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CEOs Reveal the Anxieties Keeping Them Up at Night: Week Ahead

There’s more than one thing keeping CEOs from getting a good night’s sleep these days.

Chief executives from around the global cited the coronavirus pandemic as their biggest source of anxiety-riddled sleepless nights, pointing to concerns over how Covid-19 is influencing their supply chains and other critical operations.

According to a new The Conference Board survey, Chinese CEOs listed the pandemic as their third-biggest headache, breaking from their peers in the U.S., Japan, Germany and Europe who fingered the contagion as their chief concern. The poll of over 900 CEOs and more than 600 other C-suite leaders conducted between Nov. 7-Dec. 10 also found that worries over vaccines coming to market were the No. 2 problem for American chiefs and No. 3 for their global counterparts, for whom unease over a risk of recession came in second. All harbor misgivings about the rapid evolution in consumer buying habits, on top of political instability that puts supply chains in jeopardy.

And given how quickly consumers are adopting new behaviors, C-suite leaders are understandably fretting over the speed at which their organizations and operations must digitize—or devolve into obsolescence. Indeed, global and U.S. chiefs cited digital transformation as the most ulcer-inducing issue going on inside their four walls. They’re also thinking about how they can better innovate, which is the top priority for Chinese executives. CEOs in the U.S., for their part, are more worried about shrinking their costs, streamlining processes and enhancing business through M&A and divesting assets, their third through fifth concerns, respectively. Global chiefs, however, stay up at night thinking about how they need to amend their business models; lowering costs and streamlining processes round out their lists.

Business travel is unlikely to return to its pre-Covid state, according to global CEOs, while stateside chiefs believe companies will need less office space going forward. All CEOs said acceleration of automation is either the second or third most likely long-term impact.

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“Looking beyond reduced business travel, altered landscape of commercial office space, and increased automation of tasks, CEOs believe the need to address the resilience of global supply chains will be one of the most likely long-term legacies of Covid-19,” said Ataman Ozyildirim, global research chair at The Conference Board.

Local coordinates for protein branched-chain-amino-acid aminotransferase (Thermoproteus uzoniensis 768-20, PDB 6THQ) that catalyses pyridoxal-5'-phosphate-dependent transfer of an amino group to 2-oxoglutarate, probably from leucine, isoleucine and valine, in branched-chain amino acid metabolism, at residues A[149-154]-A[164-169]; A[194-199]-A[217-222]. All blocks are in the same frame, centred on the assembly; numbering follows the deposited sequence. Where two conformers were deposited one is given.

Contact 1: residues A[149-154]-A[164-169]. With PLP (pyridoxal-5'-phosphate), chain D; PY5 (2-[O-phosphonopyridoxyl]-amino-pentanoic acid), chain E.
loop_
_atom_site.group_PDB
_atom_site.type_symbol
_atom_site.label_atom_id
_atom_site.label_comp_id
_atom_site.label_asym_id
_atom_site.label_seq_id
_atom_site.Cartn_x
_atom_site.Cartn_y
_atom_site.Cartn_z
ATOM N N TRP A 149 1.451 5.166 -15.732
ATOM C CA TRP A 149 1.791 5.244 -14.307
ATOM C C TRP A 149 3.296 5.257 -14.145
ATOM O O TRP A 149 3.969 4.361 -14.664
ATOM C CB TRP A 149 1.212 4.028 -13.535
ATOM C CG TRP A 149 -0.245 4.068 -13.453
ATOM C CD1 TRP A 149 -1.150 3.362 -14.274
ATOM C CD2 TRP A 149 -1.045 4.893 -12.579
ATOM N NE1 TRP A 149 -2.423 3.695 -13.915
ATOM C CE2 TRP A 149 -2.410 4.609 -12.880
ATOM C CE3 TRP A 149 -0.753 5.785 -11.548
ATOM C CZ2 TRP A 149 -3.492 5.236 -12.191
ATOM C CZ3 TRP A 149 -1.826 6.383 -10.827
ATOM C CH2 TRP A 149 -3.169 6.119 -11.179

“During the pandemic, many policymakers and companies learned that a heavily optimized supply chain often lacked the agility to substitute alternate sources of supply,” Ozyildirim added. “While concerns about global trade disruptions diminished recently, the global pandemic has exposed new vulnerabilities in supply chains.”

Those vulnerabilities could be exposed yet again. The Centers for Disease Control reported Friday that global coronavirus deaths have crested 2 million, and are expected to climb as the new highly transmissible U.K. variant “has the potential to increase the U.S. pandemic trajectory in the coming months.” The trajectory is showing “rapid growth” in early 2021, with the U.K. strain seen becoming the predominant variant in the U.S. in March.

British Prime Minister Boris Johnson described the variant as moving at “frustrating and alarming” speed, prompting him to impose a third national lockdown on Jan. 4. The strain, identified last month, is now active in 50 countries, including the U.S., the United Nations said Tuesday.

New York Governor Andrew Cuomo said the state is adding capacity at hospitals, noting that “the infection rate is going up quickly” and that once hospitals reach capacity, the economy shuts down.

On the other side of the country, Los Angeles Mayor Eric Garcetti said Thursday that he would back the county’s public health department if it recommends shutting down gyms  and indoor malls, which are currently open at 20 percent capacity.